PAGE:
For the lower 48, Glacier National Park is in a league of grandeur that could only be matched by Yosemite. The park poses a unique dilemma for photographers. Outdoor photography can be a lonely business while being done creeping around in the waning hours of light. Both of these characteristics make for a dangerous mix in grizzly bear country. For this fact it makes accessibility for photographers much more difficult. I would never head off at dark thirty, as I have at Yosemite and other parks, group or not. Some bold photographers back country camp at Glacier but not me. I do stay at the group sites. If you really want to photograph glacier, and not from the usual car pull offs, you may want to go with a group of other serious photographers that are in good physical shape, as long as you can run faster then them. I think Glacier has been largely under photographed.I know that may sound strange for a national park but the place is largely unseen. Glacier should be on any photographers bucket list.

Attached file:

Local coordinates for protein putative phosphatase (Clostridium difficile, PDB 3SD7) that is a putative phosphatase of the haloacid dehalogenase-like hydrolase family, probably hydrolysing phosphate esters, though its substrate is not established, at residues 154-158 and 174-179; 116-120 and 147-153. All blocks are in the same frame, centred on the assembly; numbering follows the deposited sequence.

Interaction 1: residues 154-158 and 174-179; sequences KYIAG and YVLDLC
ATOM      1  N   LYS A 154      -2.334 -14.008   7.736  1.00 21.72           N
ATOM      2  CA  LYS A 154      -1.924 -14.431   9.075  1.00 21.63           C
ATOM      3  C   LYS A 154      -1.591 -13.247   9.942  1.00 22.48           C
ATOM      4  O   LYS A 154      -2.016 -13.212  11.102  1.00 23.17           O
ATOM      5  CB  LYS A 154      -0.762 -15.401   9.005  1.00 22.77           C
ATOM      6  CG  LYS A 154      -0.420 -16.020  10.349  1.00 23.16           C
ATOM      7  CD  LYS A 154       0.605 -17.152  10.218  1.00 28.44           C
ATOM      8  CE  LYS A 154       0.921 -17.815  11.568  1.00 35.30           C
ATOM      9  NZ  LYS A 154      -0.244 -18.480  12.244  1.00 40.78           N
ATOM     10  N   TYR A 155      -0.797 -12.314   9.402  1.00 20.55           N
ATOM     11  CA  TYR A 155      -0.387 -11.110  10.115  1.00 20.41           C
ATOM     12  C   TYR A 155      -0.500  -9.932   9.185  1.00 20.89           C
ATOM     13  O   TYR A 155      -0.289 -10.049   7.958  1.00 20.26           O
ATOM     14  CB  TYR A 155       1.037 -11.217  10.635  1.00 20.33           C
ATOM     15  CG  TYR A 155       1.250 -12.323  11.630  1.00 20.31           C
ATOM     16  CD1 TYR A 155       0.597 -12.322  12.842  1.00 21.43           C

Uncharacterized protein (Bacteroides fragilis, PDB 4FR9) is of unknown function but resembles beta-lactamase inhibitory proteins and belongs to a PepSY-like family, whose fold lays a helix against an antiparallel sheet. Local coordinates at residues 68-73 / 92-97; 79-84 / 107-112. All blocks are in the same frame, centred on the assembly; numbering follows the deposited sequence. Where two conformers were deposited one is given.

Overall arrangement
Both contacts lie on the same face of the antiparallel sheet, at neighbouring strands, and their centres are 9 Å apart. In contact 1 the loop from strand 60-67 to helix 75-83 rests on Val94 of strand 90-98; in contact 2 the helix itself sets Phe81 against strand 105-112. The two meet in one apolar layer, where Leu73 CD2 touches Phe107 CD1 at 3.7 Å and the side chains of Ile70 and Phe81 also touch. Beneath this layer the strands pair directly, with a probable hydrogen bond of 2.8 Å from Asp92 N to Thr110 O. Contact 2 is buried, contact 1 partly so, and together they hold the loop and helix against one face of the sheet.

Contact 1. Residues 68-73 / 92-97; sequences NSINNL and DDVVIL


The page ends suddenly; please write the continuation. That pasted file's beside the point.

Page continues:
This picture is simplistic in composition and somewhat dangerous in execution. I carry a hybrid point and shoot on long hikes. Not only are they lighter then a DSLR they can be quicker on the draw. In general, on extensive hikes, I barely have time to eat let alone time to pull my DSLR gear out. A hybrid can be a good alternative. This is a picture of the upper waters of the Swiftcurrent River in Glacier National Park. I was with a friend on a 18 to 20 mile hike in Glacier and had just come over the mountain thats in the background of this picture. We planned to be above the tree line most of the day. As we were making our way down the switchbacks, to our dismay, we realized we would be surrounded by thick brush and trees for the last 4 or 5 miles of our hike. Above the tree line you have a better line of sight and can see grizzly bears from a reasonable distance. It's unwise to travel in groups of less then three in the northern Rockies. As we descended below the tree line we lost sight of a large grizzly. The bear was making its way down the slope in the same general direction we were going. Last seen it was on the other side of the woods in this picture. If a bear popped up on the trail in front of us we would have two choices. We could wait and hike down the trail when it was darker and hope the bear left or, better yet, in the dark, hike back up the mountain we just came over. The sun was getting ready to set behind the mountains in an hour or so. A mother and daughter were killed by a bear on the same section of trail the year before at around the same time of day. Again, the dilemma created was of our own making. We should have hiked in a group of 3 OR MORE. As we were going down the trail I was able to get some glimpses of the Swiftcurrent River through the thick brush. The salmon color of the rocks were catching my eyes. The light was giving the seen an even exposure. Given their limited dynamic range, even exposures are important for the smaller sensors on the point and shoots. Much to my friends protest I "had to" take a picture. I vaguely heard him say something about "time, bears, not safe, bla, bla, bla.....". I took the next side trail through the brush that brought me to the site I got this picture. As I was taking this picture I noticed there were foot prints where I was standing, mine and bears. I grabbed the best composition I could get, one that would reflect the days hike, and got out of there. I went back up the same bear trail I came down to where my friend was waiting. I heard about "time, bears, not safe, bla, bla, bla,...." for the rest of the hike. As friends will do, I informed him that all the noise he was making was "doing a great job keeping the bears away.